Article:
In Jung v. Cottonwood Financial Wisconsin, LLC, 2014 WL 4796756 (W.D.Wis. 2014), Judge Peterson barred Plaintiff’s FDCPA claim based on wrongful garnishment due to the Rooker-Feldman doctrine.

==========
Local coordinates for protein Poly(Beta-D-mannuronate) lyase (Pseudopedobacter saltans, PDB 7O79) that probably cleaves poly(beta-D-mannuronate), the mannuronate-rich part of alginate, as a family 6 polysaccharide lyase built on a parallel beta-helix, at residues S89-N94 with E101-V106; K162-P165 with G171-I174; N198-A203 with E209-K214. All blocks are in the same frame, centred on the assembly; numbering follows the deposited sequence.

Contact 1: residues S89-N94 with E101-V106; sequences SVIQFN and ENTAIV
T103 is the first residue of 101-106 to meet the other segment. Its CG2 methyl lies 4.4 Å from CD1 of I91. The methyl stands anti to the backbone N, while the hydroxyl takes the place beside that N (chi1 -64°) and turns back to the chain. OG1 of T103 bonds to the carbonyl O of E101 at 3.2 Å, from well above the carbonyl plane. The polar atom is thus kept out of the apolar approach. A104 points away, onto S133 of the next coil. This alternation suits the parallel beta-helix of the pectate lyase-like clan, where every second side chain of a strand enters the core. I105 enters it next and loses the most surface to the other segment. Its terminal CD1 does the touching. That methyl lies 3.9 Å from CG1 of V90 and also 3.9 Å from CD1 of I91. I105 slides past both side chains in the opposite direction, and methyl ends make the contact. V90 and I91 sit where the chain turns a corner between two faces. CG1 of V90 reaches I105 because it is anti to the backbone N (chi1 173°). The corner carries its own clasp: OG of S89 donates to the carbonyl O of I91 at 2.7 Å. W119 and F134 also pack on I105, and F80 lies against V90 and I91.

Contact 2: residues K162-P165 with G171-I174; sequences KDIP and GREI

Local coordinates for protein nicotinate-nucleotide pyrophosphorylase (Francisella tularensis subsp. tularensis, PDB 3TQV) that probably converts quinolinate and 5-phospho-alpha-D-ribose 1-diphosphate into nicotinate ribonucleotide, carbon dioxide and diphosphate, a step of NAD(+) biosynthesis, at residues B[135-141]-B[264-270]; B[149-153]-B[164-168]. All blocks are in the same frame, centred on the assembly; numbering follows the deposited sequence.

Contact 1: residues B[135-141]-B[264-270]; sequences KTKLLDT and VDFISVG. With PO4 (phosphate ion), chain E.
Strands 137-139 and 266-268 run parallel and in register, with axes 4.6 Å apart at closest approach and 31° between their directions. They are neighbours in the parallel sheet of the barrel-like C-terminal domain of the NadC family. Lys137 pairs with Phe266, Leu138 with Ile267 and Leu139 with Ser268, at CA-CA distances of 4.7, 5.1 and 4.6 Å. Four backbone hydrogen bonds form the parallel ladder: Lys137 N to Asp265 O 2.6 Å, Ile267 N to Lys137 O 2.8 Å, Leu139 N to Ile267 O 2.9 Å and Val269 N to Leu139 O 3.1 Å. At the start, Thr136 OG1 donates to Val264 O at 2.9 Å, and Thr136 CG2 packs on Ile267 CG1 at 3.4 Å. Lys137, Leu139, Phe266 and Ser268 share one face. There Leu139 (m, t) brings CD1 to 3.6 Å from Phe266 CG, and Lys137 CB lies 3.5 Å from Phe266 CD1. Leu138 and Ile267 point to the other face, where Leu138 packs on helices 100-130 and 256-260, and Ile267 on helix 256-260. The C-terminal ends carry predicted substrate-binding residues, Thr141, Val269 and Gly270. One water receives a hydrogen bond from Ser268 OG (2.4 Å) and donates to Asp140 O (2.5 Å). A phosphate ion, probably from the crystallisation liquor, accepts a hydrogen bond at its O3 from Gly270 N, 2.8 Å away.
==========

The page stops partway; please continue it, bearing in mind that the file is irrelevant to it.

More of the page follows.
Jung’s complaint and the parties’ supplemental materials support defendants’ position that the Rooker–Feldman doctrine applies in this case. Jung alleges that defendants violated both federal and Wisconsin law by using the garnishment notice to collect wages from an out-of-state employer. Dkt. 21, ¶¶ 58–78. But a state court has already considered the merits of this issue, either implicitly, through Jung’s repeated failure to raise it, or explicitly, through denying her motion to file a supplemental complaint.  Jung did not object to the garnishment until after defendants had recovered the full amount of their judgment, but “[t]he claims raised in district court need not have been argued in the state judicial proceeding for them to be barred by the Rooker–Feldman doctrine.” Levin v. Attorney Registration & Disciplinary Comm’n of the Supreme Court of Ill., 74 F.3d 763, 766 (7th Cir.1996). Jung affirmatively alleges that defendants “prepared, filed with the [Wisconsin] court and served on Plaintiff and her employer various legal documents including but not limited to an earnings garnishment, and earnings garnishment exemption notice, and other documents.” Dkt. 21, ¶ 40. Wisconsin law requires judgment creditors to submit a notice to the court before garnishing a debtor’s wages, and provides that the clerk of court will issue garnishment forms for the creditor to serve on the debtor and garnishee. Wis. Stat. § 812.35. After receiving notice, Jung had the right to “assert any defense to the earnings garnishment, by completing the answer form and delivering or mailing it to the garnishee.” Id. § 812.37(1). But Jung did not answer or otherwise object; in fact, she later consented to an extension of the initial garnishment period, even after defendants had completed several of what she now alleges to have been unlawful garnishments. Defendants are therefore correct to argue that the state court’s approval of the garnishment encompassed the very issues Jung now seeks to litigate in this court.  There is an exception to the Rooker–Feldman doctrine for claims brought by federal plaintiffs who allege that they did not “have a reasonable opportunity to raise the issue in state court proceedings.” Long, 182 F.3d at 558. But Jung does not invoke the exception; nor can she, as the record confirms that she had ample opportunity to raise the issue of extra-territorial garnishment in the Wisconsin courts. Thus, even if this court were to construe Jung’s brief as suggesting that she was unable to present her position to a state court, the record would flatly contradict applying any such exception to the Rooker–Feldman doctrine in this case. Whatever the legality of defendants’ collection efforts, they first had to satisfy the state court that they were entitled to garnish Jung’s wages from an out-of-state employer. Jung had several opportunities to object, but failed to do so.  Jung’s failure to object, however, is not the only reason why the Rooker–Feldman doctrine now bars her claims. She has, in fact, already received a written decision from the state court addressing the substance of her federal complaint. Specifically, in asking the state court for permission to file supplemental pleadings, Jung argued that defendants’ extra-territorial collection efforts violated state law. Dkt. 15–4, at 11–13. The state court commissioner acknowledged Jung’s argument but rejected it as a basis upon which to allow her to file a supplemental complaint. Jung did not appeal the decision to the circuit court judge or through the state appellate system. Again, this court could not consider the claims Jung asserts in her federal complaint without questioning the wisdom of a state court decision.